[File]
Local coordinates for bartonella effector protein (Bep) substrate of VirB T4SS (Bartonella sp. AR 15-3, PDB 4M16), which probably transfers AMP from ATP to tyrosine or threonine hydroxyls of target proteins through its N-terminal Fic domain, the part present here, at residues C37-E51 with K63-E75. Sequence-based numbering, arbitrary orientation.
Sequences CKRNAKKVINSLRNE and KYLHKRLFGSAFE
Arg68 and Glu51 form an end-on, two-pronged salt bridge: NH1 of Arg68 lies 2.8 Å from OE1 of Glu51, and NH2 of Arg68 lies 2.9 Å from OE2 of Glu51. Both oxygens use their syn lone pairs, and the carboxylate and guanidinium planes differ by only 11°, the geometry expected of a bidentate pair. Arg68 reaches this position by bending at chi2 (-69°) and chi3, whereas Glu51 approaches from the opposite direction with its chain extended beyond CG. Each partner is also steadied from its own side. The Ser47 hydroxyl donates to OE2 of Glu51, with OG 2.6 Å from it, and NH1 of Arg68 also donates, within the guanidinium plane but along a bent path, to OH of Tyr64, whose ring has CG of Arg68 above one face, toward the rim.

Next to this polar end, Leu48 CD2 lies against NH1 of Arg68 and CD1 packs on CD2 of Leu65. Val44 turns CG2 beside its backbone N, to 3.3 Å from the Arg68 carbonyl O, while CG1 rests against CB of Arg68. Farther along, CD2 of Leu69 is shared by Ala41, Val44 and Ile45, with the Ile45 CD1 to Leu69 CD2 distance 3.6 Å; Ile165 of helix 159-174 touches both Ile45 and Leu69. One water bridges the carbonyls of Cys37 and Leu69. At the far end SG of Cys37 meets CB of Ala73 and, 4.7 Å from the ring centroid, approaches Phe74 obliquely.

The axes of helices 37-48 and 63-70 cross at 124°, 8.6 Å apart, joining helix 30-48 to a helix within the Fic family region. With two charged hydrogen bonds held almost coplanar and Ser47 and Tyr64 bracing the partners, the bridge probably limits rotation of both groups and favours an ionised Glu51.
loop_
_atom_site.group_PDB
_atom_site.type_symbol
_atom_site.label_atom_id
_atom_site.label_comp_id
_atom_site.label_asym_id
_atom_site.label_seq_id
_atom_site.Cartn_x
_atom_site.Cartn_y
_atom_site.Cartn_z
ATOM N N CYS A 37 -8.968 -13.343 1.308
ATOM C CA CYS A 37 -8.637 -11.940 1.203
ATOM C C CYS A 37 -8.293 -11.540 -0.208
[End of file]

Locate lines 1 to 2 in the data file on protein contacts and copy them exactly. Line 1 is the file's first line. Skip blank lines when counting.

Local coordinates for bartonella effector protein (Bep) substrate of VirB T4SS (Bartonella sp. AR 15-3, PDB 4M16), which probably transfers AMP from ATP to tyrosine or threonine hydroxyls of target proteins through its N-terminal Fic domain, the part present here, at residues C37-E51 with K63-E75. Sequence-based numbering, arbitrary orientation.
Sequences CKRNAKKVINSLRNE and KYLHKRLFGSAFE